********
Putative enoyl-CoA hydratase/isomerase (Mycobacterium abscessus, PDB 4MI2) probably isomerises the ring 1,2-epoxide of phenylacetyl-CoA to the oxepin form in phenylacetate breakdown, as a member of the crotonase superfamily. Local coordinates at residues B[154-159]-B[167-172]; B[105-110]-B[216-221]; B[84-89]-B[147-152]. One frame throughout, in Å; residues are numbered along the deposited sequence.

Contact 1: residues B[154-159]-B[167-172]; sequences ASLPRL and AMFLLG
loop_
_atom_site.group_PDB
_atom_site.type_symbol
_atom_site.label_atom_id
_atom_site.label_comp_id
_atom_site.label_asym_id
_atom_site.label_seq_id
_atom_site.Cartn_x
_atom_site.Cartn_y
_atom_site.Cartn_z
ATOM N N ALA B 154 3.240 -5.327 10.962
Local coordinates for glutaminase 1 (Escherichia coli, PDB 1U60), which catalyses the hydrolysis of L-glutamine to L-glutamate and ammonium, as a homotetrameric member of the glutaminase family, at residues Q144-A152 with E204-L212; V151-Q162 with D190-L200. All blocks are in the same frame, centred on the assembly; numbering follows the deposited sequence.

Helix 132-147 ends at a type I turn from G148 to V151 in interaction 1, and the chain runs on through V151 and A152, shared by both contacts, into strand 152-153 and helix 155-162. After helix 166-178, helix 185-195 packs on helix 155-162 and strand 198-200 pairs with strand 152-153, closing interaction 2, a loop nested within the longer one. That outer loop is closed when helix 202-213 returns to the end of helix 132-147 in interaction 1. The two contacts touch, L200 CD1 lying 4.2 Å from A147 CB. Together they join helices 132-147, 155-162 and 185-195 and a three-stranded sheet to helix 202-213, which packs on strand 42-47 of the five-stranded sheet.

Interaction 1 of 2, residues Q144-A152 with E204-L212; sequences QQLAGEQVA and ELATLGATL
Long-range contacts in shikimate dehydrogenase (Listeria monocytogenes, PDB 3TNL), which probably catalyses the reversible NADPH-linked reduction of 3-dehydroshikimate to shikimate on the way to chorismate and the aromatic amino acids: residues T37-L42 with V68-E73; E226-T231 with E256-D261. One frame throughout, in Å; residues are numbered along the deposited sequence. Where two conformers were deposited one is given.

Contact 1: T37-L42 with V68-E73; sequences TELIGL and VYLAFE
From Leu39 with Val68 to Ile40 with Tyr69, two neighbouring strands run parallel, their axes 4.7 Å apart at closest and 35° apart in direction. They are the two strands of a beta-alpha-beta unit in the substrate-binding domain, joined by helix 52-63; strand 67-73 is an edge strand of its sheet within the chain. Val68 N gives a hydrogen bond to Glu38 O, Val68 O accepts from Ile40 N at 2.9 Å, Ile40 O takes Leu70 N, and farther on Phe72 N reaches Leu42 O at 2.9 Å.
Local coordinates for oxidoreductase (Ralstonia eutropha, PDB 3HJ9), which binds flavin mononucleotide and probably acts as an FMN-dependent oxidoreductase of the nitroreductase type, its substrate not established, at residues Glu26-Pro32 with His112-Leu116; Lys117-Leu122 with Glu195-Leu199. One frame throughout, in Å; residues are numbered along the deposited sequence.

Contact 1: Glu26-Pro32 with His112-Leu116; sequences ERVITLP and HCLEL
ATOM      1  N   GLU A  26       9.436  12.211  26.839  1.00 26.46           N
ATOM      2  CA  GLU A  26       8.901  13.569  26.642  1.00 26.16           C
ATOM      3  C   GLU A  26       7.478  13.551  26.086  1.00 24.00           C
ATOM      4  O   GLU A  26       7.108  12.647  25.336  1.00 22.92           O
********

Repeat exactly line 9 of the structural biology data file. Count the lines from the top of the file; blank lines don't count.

_atom_site.label_seq_id